TOS arising from muscular shortness (more common) responds well to manipulation and postural exercises including stretching of anterior and middle scalenes, as well as, the pectoralis minor muscles. Stretching of these muscles will often reproduce the patient’s upper extremity symptoms. TOS arising from a cervical rib (rare) may not respond the same way and is often associated with a vascular component caused by compression of the subclavian artery. This may require a referral. In my observation, TOS tends to mimic ulnar nerve entrapment at the elbow. If this is the case, your examination of the scalenes and pectoralis minor are not likely to reproduce the patient’s symptoms.
Ulnar Nerve Entrapment
Ulnar nerve entrapment can arise from the compression of the ulnar nerve most commonly at the medial elbow or at the tunnel of Guyon. Depending on the type of entrapment, symptoms can include numbness along the medial border of the forearm and hand including the 5th digit and the medial half of the ring finger. Ergonomic modification of the work station has been found to help reduce symptomatology quickly. Changes include:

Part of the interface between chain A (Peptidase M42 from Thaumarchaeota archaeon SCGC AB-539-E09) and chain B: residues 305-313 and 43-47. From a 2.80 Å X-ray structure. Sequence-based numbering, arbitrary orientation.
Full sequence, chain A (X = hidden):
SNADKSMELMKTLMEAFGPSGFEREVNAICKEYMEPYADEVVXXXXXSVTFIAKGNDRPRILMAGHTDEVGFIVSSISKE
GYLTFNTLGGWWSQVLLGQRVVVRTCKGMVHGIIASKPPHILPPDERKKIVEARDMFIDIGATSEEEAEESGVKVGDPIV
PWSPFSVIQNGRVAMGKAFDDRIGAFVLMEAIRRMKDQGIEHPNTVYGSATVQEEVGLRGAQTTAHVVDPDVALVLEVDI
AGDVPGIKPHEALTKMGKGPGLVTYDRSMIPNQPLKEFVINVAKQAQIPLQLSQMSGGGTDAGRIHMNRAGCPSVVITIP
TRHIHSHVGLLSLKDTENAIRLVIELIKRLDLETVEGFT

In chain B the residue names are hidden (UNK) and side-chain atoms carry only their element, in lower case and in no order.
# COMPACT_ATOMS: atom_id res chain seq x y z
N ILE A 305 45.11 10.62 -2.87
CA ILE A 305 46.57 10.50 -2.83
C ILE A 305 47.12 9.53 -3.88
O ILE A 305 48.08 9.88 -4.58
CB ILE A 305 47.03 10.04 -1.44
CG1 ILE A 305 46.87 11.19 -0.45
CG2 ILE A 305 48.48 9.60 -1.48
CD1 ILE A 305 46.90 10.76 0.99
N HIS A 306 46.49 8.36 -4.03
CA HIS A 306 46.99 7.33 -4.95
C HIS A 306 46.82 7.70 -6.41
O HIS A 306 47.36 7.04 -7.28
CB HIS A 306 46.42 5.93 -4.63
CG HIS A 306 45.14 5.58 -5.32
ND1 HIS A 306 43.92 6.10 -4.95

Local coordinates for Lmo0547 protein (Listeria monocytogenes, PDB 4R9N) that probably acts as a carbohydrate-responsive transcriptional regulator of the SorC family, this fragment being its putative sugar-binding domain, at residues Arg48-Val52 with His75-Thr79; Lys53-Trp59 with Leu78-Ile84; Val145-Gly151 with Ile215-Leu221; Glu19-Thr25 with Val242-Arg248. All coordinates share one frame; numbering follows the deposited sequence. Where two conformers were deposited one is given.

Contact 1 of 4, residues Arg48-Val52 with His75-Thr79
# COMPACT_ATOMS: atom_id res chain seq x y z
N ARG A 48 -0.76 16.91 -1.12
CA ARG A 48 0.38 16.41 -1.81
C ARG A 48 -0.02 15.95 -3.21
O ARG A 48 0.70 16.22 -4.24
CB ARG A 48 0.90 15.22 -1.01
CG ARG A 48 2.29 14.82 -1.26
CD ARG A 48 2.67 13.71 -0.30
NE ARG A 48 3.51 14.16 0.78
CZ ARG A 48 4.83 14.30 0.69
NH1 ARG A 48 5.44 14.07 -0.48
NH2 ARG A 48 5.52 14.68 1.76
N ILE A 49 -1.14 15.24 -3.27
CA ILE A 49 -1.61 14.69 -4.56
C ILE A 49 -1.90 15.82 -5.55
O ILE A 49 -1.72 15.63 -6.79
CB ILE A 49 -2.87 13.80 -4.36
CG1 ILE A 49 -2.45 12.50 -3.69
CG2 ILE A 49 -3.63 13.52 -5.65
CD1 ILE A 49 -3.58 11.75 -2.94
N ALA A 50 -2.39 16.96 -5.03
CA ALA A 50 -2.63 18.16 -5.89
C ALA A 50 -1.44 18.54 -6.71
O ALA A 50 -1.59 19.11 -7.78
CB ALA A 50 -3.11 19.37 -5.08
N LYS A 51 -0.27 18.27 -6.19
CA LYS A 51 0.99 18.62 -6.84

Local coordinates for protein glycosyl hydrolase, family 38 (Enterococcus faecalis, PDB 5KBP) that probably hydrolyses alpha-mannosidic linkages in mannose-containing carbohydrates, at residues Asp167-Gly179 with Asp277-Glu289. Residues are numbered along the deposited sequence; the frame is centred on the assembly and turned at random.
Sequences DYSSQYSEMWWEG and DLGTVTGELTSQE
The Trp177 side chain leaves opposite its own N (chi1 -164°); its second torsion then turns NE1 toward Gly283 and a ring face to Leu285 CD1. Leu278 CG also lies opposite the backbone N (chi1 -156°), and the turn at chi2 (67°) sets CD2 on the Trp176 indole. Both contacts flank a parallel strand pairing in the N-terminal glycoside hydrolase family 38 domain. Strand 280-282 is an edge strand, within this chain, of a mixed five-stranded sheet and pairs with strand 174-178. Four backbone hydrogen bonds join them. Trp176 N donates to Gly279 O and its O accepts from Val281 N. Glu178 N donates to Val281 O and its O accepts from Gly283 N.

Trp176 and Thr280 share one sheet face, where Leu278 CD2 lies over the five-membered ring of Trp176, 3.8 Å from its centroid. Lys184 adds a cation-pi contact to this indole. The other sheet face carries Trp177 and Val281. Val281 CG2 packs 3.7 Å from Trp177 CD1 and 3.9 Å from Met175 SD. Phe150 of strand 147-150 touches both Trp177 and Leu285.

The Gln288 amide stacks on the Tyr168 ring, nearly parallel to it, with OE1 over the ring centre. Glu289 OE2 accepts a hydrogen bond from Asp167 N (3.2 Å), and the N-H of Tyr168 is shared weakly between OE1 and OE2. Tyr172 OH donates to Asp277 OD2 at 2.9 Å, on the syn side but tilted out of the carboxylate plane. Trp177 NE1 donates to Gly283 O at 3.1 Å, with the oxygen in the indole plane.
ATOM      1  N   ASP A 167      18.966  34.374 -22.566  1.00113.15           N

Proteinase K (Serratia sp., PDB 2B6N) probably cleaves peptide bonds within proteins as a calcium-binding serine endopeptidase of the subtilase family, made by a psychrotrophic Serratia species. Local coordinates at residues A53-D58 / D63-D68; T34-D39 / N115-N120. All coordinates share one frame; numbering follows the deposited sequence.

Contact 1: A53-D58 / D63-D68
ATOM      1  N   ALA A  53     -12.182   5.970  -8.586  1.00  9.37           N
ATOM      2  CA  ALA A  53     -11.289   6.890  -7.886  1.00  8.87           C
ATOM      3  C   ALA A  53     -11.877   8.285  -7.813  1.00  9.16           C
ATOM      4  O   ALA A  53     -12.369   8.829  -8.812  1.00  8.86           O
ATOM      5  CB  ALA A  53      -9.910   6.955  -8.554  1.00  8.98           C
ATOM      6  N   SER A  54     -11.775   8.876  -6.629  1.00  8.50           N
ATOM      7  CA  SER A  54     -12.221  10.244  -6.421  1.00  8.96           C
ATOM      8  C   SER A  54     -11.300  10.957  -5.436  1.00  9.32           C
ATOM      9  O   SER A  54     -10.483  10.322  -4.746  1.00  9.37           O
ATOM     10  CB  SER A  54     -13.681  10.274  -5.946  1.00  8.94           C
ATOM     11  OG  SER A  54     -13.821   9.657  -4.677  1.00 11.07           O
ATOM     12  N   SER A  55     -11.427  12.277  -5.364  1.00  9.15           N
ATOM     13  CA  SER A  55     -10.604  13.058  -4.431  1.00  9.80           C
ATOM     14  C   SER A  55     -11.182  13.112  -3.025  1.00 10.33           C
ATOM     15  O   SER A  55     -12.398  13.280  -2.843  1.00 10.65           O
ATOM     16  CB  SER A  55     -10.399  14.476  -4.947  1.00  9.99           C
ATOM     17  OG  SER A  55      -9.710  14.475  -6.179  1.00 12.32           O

- Move the keyboard and mouse off the desktop and onto a tray so that the patient does not have his/her elbow and wrist on the hard desk surface,
- Lower the arms of the chair so that the elbows are not held away from the body resting on the armrest in your car or at work, and
- Add a gel pad in front of the keyboard and mouse to support the wrists in a neutral position.
Active treatment can include manipulation of associated anatomy, ulnar nerve flossing, Kinesio taping, and modalities. Ulnar nerve flossing can be performed with the patient in the seated position with the shoulder fully abducted, elbow flexed and forearm fully pronated. Using the patient’s opposite hand instruct them to extend the wrist of the affected hand using the last three digits only (if you still have trouble visualizing this see youtube). This exercise can be performed 10 times holding for a count of 2 sec 2 times per day. Vitamin B therapy is also recommended for this problem.
The importance of accurately diagnosing and getting positive results in short order cannot be understated, especially in today’s economy. With higher deductibles, co-pays, and co-insurance, patients are not likely to wait 4 weeks for results. This is why it is imperative that we isolate the lesion fast and offer the best course of action to produce the quickest results.